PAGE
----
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Judge Mark Frankel Explains the Difference Between Mediation and Arbitration 

 As a legal consultant specializing in alternate methods of settling business and commercial disputes, Judge Mark Frankel knows the many benefits of not proceeding to trial. When both entities take advantage of this window of opportunity, even before a lawsuit is filed, they will typically reach an agreeable settlement or resolution.

Arbitration or mediation can save clients large sums of money and a lot of valuable time. The cost of going before a jury and/or judge can range and depend on what state you live in, the expertise of and fees charged by your attorney, along with ancillary costs like a private investigator, forensic testing, and expert witnesses if needed.  In addition, both mediation and arbitration take place in a private setting where there is no opportunity for public scrutiny.  

Mark Frankel performs both as an arbitrator and as a mediator for legal disputes between business entities and/or individuals ranging from licensing to real estate, probate, or trademark infringement to shareholder disagreements or commercial contracts. Knowing the difference between mediation and arbitration can help anyone choose the right legal path to take when faced with a dispute or legal challenge.

Mediation and Arbitration

Alternate Dispute Resolution

Before entering into a legal contract with a business partner, Judge Mark Frankel suggests that each side put in writing in advance how business and financial disputes will attempt to be resolved – either through arbitration or by mediation.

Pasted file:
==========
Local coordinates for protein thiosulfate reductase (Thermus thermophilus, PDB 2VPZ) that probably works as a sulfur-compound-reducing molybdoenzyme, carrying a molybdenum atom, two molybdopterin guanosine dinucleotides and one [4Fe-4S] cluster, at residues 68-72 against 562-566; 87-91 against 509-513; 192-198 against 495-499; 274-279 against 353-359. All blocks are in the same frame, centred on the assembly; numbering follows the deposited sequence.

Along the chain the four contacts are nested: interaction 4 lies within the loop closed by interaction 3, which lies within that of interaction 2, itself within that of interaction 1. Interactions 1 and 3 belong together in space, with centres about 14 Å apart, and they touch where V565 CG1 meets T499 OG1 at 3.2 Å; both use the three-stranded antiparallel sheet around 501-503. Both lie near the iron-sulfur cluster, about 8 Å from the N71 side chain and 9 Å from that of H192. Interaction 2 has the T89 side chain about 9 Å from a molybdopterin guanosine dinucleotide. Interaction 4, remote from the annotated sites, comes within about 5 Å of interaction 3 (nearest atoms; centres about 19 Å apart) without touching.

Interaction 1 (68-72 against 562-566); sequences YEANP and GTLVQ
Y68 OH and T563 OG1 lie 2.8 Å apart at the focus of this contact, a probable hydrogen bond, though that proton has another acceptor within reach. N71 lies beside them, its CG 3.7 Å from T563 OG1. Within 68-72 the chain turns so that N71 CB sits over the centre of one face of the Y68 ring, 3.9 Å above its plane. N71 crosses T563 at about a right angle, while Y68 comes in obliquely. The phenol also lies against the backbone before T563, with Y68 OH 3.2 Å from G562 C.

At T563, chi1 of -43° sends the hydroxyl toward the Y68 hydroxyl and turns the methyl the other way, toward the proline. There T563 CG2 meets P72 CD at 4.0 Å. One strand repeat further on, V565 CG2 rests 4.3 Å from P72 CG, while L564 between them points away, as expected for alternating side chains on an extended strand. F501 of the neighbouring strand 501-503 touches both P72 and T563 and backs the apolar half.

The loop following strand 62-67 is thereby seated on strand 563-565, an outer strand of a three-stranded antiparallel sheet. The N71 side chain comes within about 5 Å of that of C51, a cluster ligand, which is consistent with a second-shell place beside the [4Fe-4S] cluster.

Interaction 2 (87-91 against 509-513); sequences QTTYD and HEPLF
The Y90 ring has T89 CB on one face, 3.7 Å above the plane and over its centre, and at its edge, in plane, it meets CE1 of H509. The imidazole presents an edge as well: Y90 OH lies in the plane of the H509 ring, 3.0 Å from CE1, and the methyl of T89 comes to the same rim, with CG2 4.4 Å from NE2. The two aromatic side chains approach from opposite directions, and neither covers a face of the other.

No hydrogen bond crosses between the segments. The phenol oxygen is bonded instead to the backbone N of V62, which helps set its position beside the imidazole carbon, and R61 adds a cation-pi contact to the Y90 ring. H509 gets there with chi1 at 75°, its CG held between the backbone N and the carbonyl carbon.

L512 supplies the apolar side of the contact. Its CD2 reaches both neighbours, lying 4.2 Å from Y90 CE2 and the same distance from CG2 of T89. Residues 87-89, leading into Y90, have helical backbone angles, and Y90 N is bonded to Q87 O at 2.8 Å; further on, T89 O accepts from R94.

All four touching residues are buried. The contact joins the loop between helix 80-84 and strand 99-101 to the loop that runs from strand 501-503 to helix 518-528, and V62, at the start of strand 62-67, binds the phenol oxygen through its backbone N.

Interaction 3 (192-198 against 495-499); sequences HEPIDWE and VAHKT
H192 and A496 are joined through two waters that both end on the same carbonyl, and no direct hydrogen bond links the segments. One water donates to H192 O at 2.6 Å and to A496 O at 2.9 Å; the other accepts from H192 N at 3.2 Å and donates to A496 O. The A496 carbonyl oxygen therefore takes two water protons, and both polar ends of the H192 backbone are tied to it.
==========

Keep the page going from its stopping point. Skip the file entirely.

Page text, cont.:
What is arbitration?

When commercial business disagreements are remedied by legal arbitration, a formal legal process will be followed involving the clients and their attorney(s). Frankel explains that arbitration is a step down from the formality of court proceedings. Therefore, the arbitrator you select should be a qualified legal professional.

The arbitrator or arbitration panel has the power to resolve the dispute in a legally binding fashion, and they are basically acting as a judge. They will listen closely to the facts and examine all the evidence before rendering a decision and an award. When you go before an arbitrator, both parties testify under oath.  Once an arbitrator renders an arbitration award, that award can be reduced to a judicially enforceable judgment.  

Benefits of arbitration

Since arbitration is held in the same professional manner as a courtroom event, both parties avoid any public emotional revelations and/or public spectacles. There are many benefits of arbitration. It is a much faster, less complicated, less expensive, and more efficient process when compared to courtroom proceedings.  You should be aware that the process is not only binding but final as well, with very little to no opportunity to appeal an adverse decision.  

The arbitrator acts as an impartial judge and puts an end to the dispute without filing pretrial motions and discovery papers, or other ancillary court proceedings.